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Fast-acting nurses save heart-attack victim during Bainbridge ferry sailing

Seattle Cancer Care Alliance nurses Sharon Rockwell and Annie Braddock jumped into action to save a man who had a heart attack on the Bainbridge ferry last week.  - Photo courtesy of Katie Carroll
Seattle Cancer Care Alliance nurses Sharon Rockwell and Annie Braddock jumped into action to save a man who had a heart attack on the Bainbridge ferry last week.
— image credit: Photo courtesy of Katie Carroll

The Friday afternoon ferry commute got even more traumatic last week when a man who was suffering a heart attack was resuscitated by two Puget Sound area nurses who happened to be on board.

Sharon Rockwell and Annie Braddock, two Seattle Cancer Care Alliance nurses, quickly came to the aid of a male passenger who had collapsed on the 6:20 p.m. sailing from Seattle to Bainbridge Island.

“A woman from the port side started screaming that she needed medical attention,” explained Rockwell.

“I usually sit with my nurse buddies at a four-top table in the galley area, we had just sat down and the vessel was getting ready to shove off, and I said to Annie, ‘Let’s go!’” Rockwell recalled.

Upon checking the man’s vitals they found no pulse and immediately began CPR.

“We got there in about five seconds,” Rockwell said.

“It’s a natural reaction for a nurse when somebody screams for help. It’s all part of the training,” she said.

While attempting to revive the collapsed man, the two nurses quickly deduced that he was experiencing a heart attack and took the necessary steps.

“When you come across somebody in distress, you’re doing a quick once-over,” Rockwell explained. “Is he choking? Is it a seizure?”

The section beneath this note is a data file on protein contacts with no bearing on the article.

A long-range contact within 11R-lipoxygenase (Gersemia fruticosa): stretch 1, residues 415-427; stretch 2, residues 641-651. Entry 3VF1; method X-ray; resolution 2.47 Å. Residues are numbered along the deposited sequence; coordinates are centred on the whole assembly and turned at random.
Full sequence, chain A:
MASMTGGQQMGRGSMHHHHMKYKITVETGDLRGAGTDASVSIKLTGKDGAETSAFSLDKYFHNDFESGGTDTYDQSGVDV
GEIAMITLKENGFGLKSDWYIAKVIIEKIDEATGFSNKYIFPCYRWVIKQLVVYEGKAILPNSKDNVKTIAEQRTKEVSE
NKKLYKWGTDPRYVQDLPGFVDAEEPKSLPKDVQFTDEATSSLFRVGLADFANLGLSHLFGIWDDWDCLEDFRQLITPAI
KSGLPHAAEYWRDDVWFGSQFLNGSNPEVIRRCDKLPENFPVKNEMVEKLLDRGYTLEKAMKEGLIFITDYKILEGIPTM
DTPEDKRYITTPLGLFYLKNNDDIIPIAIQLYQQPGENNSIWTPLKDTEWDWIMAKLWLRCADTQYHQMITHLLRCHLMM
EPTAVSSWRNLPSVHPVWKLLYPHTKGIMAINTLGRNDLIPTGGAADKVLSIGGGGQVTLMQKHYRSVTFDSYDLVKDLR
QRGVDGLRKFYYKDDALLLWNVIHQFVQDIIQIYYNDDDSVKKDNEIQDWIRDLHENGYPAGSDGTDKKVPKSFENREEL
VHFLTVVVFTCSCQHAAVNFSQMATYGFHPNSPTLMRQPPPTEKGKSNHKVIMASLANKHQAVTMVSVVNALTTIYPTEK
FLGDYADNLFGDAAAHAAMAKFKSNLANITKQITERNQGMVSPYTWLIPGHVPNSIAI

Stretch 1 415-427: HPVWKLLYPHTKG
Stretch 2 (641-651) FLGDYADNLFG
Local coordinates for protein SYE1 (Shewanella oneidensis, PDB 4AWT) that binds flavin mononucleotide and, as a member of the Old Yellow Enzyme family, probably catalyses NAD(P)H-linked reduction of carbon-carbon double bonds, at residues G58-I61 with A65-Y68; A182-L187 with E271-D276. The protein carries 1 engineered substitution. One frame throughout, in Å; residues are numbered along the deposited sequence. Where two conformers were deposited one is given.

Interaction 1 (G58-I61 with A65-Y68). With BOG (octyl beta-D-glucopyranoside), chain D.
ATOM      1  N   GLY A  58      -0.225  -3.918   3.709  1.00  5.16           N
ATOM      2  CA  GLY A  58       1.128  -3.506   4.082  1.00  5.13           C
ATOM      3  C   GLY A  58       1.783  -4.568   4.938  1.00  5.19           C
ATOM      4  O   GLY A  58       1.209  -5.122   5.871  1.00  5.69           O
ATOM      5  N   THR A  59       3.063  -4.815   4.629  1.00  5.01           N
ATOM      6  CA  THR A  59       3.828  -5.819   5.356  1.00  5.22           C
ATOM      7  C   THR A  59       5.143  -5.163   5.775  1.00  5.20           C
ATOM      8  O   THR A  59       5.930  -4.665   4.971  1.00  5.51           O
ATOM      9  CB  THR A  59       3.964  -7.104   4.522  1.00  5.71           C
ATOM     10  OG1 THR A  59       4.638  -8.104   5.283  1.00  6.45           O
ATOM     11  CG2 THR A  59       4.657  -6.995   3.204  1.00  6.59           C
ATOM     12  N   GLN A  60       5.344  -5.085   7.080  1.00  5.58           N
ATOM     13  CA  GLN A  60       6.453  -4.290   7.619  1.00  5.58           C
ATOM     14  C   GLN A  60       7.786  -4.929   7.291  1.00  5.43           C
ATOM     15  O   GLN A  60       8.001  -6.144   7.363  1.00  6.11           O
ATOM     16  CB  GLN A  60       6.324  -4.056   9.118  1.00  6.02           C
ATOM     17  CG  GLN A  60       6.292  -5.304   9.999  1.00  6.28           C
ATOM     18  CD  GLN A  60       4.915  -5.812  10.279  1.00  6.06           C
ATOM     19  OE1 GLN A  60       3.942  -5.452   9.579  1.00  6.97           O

“We knew right away this man was having a heart attack. He was losing color in his face; I felt for a pulse and he had none,” she said.

Using the automated defibrillator provided by the ferry crew, the nurses were able to reestablish the man’s pulse and get him breathing again.

Rockwell was fast to credit the help of others in the rescue.

“The ferry workers are nothing short of fantastic,” she said. “They brought everything we would ever need over to us; it was all at our fingertips.”

As frightening and intense as the experience may have been for the gathering crowd, Rockwell said that the emotional rewards of helping another person in need are why she became a nurse in the first place.

“I could not get over how that man would not take his eyes off of me,” she remembered. “He asked me if he was dreaming, and that’s when you see the true spirit of nursing, comforting him and telling him what had happened to him.”

The man was taken by an ambulance to a nearby hospital when the ferry docked at the Bainbridge terminal and at last report was in a stable condition.

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